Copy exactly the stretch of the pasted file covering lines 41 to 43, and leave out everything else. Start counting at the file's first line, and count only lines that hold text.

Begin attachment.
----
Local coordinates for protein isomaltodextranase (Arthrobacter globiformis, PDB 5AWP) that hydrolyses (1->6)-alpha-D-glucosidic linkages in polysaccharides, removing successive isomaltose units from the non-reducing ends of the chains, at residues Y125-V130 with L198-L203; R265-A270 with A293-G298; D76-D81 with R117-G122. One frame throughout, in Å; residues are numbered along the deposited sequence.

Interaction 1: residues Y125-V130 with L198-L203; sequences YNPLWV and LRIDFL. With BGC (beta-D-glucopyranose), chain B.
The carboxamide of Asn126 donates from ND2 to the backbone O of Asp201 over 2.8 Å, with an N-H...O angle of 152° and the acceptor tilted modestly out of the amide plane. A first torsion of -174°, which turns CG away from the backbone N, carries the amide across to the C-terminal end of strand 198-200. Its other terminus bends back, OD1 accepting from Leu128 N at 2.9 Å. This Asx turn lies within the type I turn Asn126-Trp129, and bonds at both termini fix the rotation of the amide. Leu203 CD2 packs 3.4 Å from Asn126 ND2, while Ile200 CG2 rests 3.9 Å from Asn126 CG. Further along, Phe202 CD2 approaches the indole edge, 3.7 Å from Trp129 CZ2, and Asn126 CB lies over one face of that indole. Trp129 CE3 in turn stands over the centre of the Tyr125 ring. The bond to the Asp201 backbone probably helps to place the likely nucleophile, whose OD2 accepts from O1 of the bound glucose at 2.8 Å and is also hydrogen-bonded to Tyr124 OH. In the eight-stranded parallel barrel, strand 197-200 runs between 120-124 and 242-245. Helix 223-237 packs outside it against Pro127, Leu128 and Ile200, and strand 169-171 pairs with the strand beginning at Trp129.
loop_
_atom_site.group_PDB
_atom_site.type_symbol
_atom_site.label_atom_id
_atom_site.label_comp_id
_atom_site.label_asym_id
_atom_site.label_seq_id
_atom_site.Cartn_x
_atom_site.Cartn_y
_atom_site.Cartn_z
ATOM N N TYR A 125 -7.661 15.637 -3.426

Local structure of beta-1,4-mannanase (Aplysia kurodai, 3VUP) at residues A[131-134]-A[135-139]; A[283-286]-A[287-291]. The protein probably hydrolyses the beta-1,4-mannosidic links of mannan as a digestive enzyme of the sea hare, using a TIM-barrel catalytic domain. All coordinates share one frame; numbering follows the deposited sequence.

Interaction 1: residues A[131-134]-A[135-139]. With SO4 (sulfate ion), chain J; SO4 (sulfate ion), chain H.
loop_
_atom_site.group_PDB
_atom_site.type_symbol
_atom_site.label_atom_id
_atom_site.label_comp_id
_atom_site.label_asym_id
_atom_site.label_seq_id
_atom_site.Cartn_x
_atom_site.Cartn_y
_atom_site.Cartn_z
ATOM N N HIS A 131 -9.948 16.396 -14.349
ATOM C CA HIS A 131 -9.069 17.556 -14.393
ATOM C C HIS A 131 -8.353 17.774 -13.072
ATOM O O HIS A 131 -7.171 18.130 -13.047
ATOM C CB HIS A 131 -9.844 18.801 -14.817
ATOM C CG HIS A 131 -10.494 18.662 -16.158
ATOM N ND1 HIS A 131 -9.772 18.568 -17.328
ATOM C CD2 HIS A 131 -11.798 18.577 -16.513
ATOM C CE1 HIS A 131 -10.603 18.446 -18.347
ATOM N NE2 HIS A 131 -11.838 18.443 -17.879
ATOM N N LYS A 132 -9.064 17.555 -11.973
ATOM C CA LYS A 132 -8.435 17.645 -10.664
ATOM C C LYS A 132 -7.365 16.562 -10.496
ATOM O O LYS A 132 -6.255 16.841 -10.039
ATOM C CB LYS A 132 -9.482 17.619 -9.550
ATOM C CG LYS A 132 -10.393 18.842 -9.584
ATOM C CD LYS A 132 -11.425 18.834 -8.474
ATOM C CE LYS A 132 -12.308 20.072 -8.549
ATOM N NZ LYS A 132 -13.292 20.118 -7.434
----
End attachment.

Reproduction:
ATOM C CB LYS A 132 -9.482 17.619 -9.550
ATOM C CG LYS A 132 -10.393 18.842 -9.584
ATOM C CD LYS A 132 -11.425 18.834 -8.474